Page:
Hemorrhoidal Embolization

Interventional and Endovascular Surgery in Stockbridge and Camp Creek, Atlanta, GA

Hemorrhoidal Embolization

Hemorrhoids are incredibly common and yours may improve on their own, but if they stick around and cause bleeding, it’s important to know that treating the problem doesn’t need to add to your stress. At Georgia Vascular Institute, vascular specialist and interventional radiologist Kevin Carson, MD, CAQ, is an expert in hemorrhoidal embolization, a minimally invasive outpatient procedure that treats hemorrhoids, stops the bleeding, and lets you get back to life the next day. Call the office in Atlanta or Stockbridge, Georgia, or use online booking to schedule an appointment and learn more about this cutting-edge hemorrhoid treatment.

Hemorrhoidal Embolization Q & A

What is hemorrhoidal embolization?

Hemorrhoidal embolization is a minimally invasive treatment for hemorrhoids and rectal bleeding. At Georgia Vascular Institute, Dr. Carson guides a thin catheter (flexible tube) through your blood vessels and uses it to inject substances that stop blood flow to the hemorrhoid.

This loss of blood reduces pressure, successfully treating your hemorrhoids and stopping any bleeding from hemorrhoidal tissues.


What symptoms might I have if I need a hemorrhoidal embolization?

Hemorrhoids develop when the natural network of blood vessels in and around your anus retain too much blood and become swollen. The blood accumulates as a result of too much pressure on the blood vessels, whether from straining during a bowel movement, constipation, sitting on the toilet too long, or pregnancy.

Embolization treats hemorrhoids that are occurring inside the anus (internal hemorrhoids). Internal hemorrhoids don’t always cause symptoms, but when they do, the primary problem is rectal bleeding.

Internal hemorrhoids cause bright red bleeding when you have a bowel movement. You see the blood in the toilet and/or on the toilet paper. You can also develop rectal bleeding that occurs throughout the day. As a result, you lose enough blood to develop anemia.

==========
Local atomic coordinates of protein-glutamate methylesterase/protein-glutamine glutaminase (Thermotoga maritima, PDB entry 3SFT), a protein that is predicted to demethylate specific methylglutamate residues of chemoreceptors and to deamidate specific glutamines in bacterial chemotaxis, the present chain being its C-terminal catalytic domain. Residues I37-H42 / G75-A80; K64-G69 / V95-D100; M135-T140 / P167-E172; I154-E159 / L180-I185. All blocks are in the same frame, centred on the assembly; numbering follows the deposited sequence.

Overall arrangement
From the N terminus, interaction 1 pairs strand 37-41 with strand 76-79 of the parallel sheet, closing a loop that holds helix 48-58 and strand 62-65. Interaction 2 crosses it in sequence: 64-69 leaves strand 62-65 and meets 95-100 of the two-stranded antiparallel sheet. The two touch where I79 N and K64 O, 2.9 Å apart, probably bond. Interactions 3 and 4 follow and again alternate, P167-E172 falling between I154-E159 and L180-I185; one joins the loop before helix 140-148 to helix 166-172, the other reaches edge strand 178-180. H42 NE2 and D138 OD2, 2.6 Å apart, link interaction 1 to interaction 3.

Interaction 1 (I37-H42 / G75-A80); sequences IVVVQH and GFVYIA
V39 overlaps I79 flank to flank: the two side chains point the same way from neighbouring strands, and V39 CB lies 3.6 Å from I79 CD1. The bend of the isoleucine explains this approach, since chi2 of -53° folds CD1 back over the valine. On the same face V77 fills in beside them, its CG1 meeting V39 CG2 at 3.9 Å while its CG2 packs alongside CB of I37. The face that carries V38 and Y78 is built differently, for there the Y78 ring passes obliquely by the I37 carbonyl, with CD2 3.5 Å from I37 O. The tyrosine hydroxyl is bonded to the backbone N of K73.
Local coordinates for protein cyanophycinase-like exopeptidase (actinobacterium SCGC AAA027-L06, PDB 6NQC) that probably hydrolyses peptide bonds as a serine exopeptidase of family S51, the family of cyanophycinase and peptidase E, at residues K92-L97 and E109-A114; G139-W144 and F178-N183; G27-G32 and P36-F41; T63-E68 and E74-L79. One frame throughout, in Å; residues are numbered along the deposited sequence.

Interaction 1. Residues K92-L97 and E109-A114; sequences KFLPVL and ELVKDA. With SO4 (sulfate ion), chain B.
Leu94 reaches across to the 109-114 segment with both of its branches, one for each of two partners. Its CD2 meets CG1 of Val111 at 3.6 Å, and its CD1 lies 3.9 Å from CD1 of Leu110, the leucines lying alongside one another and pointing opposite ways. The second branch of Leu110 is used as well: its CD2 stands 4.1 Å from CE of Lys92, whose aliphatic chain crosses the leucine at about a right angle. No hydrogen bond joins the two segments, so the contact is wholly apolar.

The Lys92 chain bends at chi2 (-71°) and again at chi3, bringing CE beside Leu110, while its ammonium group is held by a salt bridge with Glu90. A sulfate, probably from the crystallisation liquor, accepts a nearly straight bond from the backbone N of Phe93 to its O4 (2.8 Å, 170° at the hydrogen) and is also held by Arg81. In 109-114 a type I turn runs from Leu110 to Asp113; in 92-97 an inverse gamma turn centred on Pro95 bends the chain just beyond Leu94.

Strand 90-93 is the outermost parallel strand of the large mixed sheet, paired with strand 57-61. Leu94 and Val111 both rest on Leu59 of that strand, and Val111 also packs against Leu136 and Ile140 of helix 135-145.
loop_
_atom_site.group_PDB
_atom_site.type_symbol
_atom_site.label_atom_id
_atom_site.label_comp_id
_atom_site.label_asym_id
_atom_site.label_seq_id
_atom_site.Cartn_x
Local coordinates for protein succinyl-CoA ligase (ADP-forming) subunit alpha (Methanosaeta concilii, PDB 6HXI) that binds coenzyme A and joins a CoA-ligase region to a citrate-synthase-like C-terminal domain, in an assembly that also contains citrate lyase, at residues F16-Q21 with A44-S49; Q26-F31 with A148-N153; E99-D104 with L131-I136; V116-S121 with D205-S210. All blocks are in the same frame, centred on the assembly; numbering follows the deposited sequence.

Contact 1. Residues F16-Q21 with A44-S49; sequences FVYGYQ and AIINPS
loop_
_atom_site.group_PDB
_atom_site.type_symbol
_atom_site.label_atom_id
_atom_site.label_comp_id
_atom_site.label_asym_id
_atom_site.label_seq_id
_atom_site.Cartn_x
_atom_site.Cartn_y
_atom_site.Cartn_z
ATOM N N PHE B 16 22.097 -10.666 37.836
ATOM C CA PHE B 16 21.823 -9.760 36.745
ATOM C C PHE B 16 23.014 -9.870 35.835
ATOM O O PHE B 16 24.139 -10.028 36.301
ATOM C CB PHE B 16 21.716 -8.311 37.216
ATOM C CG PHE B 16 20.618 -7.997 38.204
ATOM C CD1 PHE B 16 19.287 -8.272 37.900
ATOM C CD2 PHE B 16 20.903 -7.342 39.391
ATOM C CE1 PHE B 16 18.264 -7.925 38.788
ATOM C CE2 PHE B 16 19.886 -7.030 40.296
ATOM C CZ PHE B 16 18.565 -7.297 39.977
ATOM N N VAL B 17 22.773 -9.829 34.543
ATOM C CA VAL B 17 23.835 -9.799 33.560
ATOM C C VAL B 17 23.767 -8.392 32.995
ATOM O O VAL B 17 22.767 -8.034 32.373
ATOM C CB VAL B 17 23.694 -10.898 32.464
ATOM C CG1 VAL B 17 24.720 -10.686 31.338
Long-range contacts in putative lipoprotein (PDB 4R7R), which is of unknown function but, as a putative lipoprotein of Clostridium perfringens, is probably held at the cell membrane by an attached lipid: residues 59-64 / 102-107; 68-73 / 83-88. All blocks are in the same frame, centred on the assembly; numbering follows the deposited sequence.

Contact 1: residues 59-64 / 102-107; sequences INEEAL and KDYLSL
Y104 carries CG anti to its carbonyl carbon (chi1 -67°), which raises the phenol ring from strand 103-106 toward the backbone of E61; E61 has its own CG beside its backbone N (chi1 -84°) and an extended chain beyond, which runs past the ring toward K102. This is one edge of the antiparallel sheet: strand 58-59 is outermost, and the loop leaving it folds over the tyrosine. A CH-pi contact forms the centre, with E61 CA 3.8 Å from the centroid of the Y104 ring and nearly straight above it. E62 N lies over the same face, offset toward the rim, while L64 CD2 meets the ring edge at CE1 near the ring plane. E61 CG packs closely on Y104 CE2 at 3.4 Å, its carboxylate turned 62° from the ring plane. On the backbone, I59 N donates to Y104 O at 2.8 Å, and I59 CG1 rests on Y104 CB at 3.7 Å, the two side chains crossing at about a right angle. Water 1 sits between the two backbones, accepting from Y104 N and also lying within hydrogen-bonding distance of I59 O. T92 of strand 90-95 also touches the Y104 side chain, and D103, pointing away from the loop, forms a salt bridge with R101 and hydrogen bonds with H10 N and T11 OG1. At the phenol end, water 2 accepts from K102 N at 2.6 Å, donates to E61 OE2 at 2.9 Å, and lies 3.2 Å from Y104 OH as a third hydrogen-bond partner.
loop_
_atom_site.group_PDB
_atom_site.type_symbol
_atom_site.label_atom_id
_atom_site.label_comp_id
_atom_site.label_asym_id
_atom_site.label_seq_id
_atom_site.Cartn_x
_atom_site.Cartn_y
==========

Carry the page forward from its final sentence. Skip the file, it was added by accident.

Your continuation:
What type of hemorrhoid needs embolization?

Internal hemorrhoids can prolapse, meaning they come out of the anus. They’re categorized according to the severity of the prolapse.

  • Type 1 (no prolapse)
  • Type 2 (prolapses during a bowel movement, then spontaneously returns to the anus)
  • Type 3 (prolapses without spontaneously returning, but can be put back manually)
  • Type 4 (prolapses and can’t be returned to the anal canal)

Dr. Carson performs an embolization for type 2 and 3 hemorrhoids.


What should I expect during a hemorrhoidal embolization?

A hemorrhoidal embolization is a one-day outpatient procedure that uses light sedation. Dr. Carson makes a tiny cut in your groin and inserts the catheter into a blood vessel.

Using real-time imaging and a contrast dye to see your blood vessels, he guides the catheter to the arteries carrying blood to the hemorrhoid. Then he releases tiny particles or coils into the artery, where they clump together and block blood flow to the hemorrhoid.

Hemorrhoidal embolization causes little to no pain and you recover quickly, with the bleeding stopping in a day or two. Most people return to work the next day.

Call Georgia Vascular Institute today or use online booking to request an appointment and learn more about hemorrhoidal embolization.